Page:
- And while the impact of the Trump tax cut and spending increases is expected to fade this year, the U.S. government is still taking in far less revenue and spending far more than it historically has — another form of stimulus the market is already receiving.
The bottom line: We're in year 11 of the monetary easing experiment and it's become pretty clear the goal of weaning the economy off its free money medicine isn't working as planned.
- One has to wonder if a Powell put is really something the market should be excited about.
Bonus thought bubble
Our bonus thought bubble, from Axios' business managing editor Jennifer Kingson: "It's interesting that the markets all move with Pavlovian predictability in response to these various indicators, when there's no longer such strong evidence that cause leads to effect the way it once did, or, at least, the way it was once seen to have done. And the power of the levers Powell wields would seem to be quite depleted."
2. The shrinking U.S. yield premium
Even as foreign governments like China have reduced their holdings of U.S. Treasuries recently, appetite has continued to push prices up and yields down, with the benchmark 10-year note yielding its lowest since 2017.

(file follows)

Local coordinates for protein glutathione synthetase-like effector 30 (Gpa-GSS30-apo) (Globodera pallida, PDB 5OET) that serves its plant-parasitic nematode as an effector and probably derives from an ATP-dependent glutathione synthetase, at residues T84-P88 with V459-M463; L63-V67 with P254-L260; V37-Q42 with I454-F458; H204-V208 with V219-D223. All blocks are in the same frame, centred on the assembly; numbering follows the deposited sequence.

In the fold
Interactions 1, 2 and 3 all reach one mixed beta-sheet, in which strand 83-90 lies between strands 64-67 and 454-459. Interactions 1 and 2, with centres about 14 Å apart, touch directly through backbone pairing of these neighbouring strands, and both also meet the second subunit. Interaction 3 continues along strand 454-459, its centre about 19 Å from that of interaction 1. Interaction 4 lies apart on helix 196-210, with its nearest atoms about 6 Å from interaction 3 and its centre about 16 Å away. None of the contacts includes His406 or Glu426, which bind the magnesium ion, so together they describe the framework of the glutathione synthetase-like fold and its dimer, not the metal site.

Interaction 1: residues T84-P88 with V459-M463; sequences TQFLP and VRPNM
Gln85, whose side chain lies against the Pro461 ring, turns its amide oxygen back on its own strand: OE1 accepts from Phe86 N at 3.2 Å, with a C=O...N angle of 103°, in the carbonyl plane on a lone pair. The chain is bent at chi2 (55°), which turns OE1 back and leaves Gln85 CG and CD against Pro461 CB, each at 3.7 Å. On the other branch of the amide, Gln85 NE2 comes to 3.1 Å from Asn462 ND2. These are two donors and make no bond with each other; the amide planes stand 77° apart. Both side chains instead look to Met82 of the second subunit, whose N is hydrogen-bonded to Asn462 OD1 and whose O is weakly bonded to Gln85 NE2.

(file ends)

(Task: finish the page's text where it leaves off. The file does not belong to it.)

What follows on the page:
One major theme boosting U.S. bond buying has been that Treasuries hold significantly higher yields than comparable government bonds from developed market peers like Canada, Japan and the eurozone. While the U.S. remains the best house in a bad neighborhood, that yield premium is compressing.
What's happening: The differential between U.S. and German yields reached its highest level in modern history in November, but has fallen precipitously since then, notes Bannockburn Global Forex chief market strategist Marc Chandler. Against other countries, yield differentials that were extraordinary have been whittled down from all-time or decade-long highs to cycle lows.
- U.S. 2-year yields were 85 basis points above Canadian yields in February, the most since the financial crisis, but have fallen to 45 basis points.
- The 2-year was more than 100 basis points higher than comparable Australian yields just 2 weeks ago and is now just 75 basis points higher.
Why it matters: Market strategists are betting the bond market has further room to run, with rates continuing to fall, but if the U.S. yield premium vanishes, foreign buyers could do so as well.
- That may also be bad news for the U.S. dollar, as lower bond yields make currencies less attractive to foreign buyers, but could be good news for U.S. multi-national firms who have been struggling with the dollar's prolonged strength.